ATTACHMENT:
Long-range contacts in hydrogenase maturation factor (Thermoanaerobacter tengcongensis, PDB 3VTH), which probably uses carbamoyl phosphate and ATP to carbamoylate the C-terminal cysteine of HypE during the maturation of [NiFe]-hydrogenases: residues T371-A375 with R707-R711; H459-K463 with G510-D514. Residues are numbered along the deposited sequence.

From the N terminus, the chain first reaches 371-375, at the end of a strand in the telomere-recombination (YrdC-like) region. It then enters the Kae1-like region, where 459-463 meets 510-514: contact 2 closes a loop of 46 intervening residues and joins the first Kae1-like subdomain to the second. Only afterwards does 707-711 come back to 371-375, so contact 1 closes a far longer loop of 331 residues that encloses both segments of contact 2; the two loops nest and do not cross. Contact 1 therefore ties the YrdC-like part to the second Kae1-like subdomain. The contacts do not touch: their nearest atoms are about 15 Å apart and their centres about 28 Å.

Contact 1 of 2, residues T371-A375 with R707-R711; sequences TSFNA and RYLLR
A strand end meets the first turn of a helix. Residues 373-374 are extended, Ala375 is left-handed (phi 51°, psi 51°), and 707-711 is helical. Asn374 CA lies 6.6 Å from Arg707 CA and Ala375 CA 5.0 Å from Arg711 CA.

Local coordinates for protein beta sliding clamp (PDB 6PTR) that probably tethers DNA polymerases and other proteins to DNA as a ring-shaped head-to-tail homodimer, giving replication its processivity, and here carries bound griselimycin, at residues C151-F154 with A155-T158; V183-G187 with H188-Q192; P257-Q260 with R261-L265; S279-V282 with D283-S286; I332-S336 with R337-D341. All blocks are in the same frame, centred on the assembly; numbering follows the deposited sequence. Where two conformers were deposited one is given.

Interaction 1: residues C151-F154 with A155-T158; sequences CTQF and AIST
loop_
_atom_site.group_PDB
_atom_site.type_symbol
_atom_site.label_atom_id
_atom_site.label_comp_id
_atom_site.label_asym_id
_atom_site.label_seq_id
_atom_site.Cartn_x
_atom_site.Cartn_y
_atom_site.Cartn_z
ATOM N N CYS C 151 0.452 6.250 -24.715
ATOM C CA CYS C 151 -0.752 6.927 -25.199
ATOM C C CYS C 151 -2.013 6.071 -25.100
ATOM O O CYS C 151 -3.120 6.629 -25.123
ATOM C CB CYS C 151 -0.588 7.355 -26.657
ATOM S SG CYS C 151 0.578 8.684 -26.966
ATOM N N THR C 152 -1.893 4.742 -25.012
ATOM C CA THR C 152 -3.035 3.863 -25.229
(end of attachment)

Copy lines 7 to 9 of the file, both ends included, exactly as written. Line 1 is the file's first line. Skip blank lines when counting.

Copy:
loop_
_atom_site.group_PDB
_atom_site.type_symbol